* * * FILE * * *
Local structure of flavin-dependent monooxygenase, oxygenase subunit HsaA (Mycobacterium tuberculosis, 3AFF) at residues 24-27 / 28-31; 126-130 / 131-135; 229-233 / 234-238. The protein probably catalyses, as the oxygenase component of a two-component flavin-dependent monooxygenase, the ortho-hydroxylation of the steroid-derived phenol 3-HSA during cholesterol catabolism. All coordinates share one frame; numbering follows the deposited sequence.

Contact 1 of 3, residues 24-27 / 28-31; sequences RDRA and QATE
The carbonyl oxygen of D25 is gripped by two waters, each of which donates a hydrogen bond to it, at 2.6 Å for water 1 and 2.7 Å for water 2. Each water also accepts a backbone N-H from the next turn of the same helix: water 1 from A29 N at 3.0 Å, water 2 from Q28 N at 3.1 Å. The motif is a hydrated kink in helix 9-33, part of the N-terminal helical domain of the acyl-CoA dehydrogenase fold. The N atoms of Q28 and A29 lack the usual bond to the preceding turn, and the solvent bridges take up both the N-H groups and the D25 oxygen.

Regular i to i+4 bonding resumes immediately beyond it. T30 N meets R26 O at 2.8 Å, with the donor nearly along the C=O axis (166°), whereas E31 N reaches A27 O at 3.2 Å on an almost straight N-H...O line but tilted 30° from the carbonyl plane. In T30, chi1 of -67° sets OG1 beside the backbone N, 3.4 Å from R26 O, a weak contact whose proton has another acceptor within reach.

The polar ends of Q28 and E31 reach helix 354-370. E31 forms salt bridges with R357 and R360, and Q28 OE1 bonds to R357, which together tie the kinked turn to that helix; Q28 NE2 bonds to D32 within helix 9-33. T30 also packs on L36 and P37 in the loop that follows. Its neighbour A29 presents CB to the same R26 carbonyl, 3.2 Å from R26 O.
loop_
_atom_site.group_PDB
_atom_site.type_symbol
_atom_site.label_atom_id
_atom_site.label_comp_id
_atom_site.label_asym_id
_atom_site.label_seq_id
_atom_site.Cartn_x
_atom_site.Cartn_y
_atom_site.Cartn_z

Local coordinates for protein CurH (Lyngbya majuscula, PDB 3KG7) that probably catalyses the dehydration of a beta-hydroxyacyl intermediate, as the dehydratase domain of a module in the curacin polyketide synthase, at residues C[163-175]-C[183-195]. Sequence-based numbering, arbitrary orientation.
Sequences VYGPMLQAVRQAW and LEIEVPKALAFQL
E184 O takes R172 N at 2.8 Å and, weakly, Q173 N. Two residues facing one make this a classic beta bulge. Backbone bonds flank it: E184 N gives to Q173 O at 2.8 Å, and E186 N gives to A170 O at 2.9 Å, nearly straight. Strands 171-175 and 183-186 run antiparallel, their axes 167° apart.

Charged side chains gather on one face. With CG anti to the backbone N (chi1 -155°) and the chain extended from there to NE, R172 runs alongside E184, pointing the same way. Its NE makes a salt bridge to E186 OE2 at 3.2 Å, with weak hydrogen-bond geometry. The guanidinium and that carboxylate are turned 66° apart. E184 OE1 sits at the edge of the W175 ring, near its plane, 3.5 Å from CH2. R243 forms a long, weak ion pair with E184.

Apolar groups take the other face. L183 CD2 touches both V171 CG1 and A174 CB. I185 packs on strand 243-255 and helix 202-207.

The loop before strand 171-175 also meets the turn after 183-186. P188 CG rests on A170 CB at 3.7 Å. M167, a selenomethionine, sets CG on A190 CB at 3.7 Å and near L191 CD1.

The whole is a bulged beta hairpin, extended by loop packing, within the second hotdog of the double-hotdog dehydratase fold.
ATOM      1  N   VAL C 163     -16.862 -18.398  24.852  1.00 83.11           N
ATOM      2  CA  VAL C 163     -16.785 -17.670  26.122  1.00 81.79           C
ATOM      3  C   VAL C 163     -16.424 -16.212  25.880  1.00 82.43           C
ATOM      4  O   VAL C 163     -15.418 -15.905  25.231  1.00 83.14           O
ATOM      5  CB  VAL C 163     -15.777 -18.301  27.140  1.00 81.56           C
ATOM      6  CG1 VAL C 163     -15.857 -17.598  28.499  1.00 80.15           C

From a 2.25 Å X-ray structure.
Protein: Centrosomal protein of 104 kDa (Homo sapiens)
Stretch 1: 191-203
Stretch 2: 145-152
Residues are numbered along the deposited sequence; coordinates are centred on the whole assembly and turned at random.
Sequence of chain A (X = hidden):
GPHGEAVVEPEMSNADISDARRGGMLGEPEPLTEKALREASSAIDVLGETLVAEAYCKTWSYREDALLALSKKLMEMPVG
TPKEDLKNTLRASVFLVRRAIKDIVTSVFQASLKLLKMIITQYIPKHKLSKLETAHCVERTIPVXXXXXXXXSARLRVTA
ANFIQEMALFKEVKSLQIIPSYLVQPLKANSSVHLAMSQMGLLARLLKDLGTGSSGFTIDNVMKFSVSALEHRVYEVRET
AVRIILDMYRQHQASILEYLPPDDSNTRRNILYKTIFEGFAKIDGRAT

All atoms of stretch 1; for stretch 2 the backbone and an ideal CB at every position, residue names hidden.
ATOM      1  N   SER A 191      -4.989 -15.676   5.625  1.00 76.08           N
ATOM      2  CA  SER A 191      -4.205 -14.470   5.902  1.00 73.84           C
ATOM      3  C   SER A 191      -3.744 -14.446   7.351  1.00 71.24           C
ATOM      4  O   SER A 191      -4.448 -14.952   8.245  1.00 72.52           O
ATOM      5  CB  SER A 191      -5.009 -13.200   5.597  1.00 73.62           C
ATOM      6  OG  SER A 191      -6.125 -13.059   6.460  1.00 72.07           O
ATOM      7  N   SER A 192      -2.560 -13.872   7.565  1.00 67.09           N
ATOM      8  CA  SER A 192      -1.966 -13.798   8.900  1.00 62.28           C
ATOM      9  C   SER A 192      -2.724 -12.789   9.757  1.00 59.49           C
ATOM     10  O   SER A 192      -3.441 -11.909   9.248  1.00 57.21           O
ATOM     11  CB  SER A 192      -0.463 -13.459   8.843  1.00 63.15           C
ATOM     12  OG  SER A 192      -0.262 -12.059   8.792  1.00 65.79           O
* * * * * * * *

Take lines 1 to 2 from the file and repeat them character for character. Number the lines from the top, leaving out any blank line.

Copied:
Local structure of flavin-dependent monooxygenase, oxygenase subunit HsaA (Mycobacterium tuberculosis, 3AFF) at residues 24-27 / 28-31; 126-130 / 131-135; 229-233 / 234-238. The protein probably catalyses, as the oxygenase component of a two-component flavin-dependent monooxygenase, the ortho-hydroxylation of the steroid-derived phenol 3-HSA during cholesterol catabolism. All coordinates share one frame; numbering follows the deposited sequence.

Contact 1 of 3, residues 24-27 / 28-31; sequences RDRA and QATE